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“A pink wool knitted dress,” by Ted Hughes and “Sonnet XLIII” (43) by Elizabeth Barrett Browning.

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Introduction

Love Poetry Coursework By Eithne Mc Crory. The two poems I have selected to compare and contrast are, "A pink wool knitted dress," by Ted Hughes and "Sonnet XLIII" (43) by Elizabeth Barrett Browning. The first poem I intend to analyse is, "A pink wool knitted dress." This poem is not written along conventional lines, since it does not employ the use of sonnet or stanzas of four lines. Indeed there are three lines in the first stanza while the fourth stanza could be a sonnet in itself as it consists of fourteen lines. All the other stanzas are of differing lengths as are the lengths of the lines. In terms of rhyme in many of the poems I have previously read the last word in each line often rhymes with the last word in the next line or the second next line. This sort of rhyming occurs in Barrett Browning Sonnet XLIII where the second and third lines rhyme as do the first and fourth. This pattern continues throughout the poem. Hughes writes in run on sentences, some of which carry on into the next line, in fact the style and structure of the poem reminds me more of a piece of prose than a poem. ...read more.

Middle

How can this be a love poem? The whole flavour and texture of the poem is so mundane, workaday and prosaic, just like any other day. Does this reflect Hughes' innermost thoughts about his wedding? That is certainly the impression he gives me. So how is it a love poem? The answer lies in the last two stanzas where Hughes addresses his bride in language that is quite different to that used in the previous stanzas. In the second last stanza the language contains heavenly imagery, "Transfigured," "brimming with God," "the heavens open," "Riches ready to drop upon us," "levitated." What a contrast to what has gone before! Not drab but uplifting and celestial. But is Hughes describing a person whom he loves or some image he sees in her? Is it what she can do for him, not what he can do for her? The last stanza seems to reflect the poet's notion that his bride is 'crazy' about him and simply cannot take her eyes off him. Nowhere in the poem does Hughes describe a similar intoxication for her. This poem is the embodiment of what Ted Hughes sees and portrays himself as a poet. "Imagine what you are writing about. See it and live it... Look at it, touch it, smell it Listen to it, turn yourself into it." ...read more.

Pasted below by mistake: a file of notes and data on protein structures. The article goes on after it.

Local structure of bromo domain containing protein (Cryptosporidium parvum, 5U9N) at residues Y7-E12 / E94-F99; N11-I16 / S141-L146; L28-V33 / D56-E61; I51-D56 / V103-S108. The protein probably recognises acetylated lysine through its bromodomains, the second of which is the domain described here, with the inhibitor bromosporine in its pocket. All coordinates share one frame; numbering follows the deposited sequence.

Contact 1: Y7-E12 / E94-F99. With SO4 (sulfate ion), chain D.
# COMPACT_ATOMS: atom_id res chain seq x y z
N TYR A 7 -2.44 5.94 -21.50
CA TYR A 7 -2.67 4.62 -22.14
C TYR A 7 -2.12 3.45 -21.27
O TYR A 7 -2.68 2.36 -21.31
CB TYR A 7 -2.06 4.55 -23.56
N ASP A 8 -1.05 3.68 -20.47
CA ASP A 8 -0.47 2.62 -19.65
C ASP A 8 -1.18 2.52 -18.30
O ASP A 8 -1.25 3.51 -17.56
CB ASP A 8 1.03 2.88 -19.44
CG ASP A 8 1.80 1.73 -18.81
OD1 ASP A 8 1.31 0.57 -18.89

Conclusion

Browning herself suffered ill health and that she was conscious that death was never far away so this possible morbidity could arise from that feeling. It is undoubtedly very intense. Both poems differ in many obvious ways. Ted Hughes poem is much longer, he has quite a different style and approach, his piece tells a story with a certain amount of wry humour and diversity. Only in the last part of it does Hughes concentrate on the theme Of love whereas Barrett Browning is totally concentrated on the love theme. Of course both are structurally quite different and different also in both tone and language. Hughes uses inclined, common and everyday language while Barrett Browning's is austere and devotional like the language used in a prayer. Perhaps, in the final analysis, Ted Hughes' approach to love is not quite as serious and faithful as Elizabeth Barrett Browning's. She expresses her love in depth, breadth and Height while Hughes' expression of love somewhat appears to be more shallow and perhaps less sincere. Does Hughes love his bride merely because she loves him? While Barrett Browning appears to love her partner for his own sake. I prefer Ted Hughes' poem, basically because I feel it is more true to life, the storyline is also interesting. This is a stark contrast to the quasi-religious intensity of Elizabeth Barrett Browning's sonnet, which I find too overpowering and totally redolent of the early Victorian ethos. ...read more.

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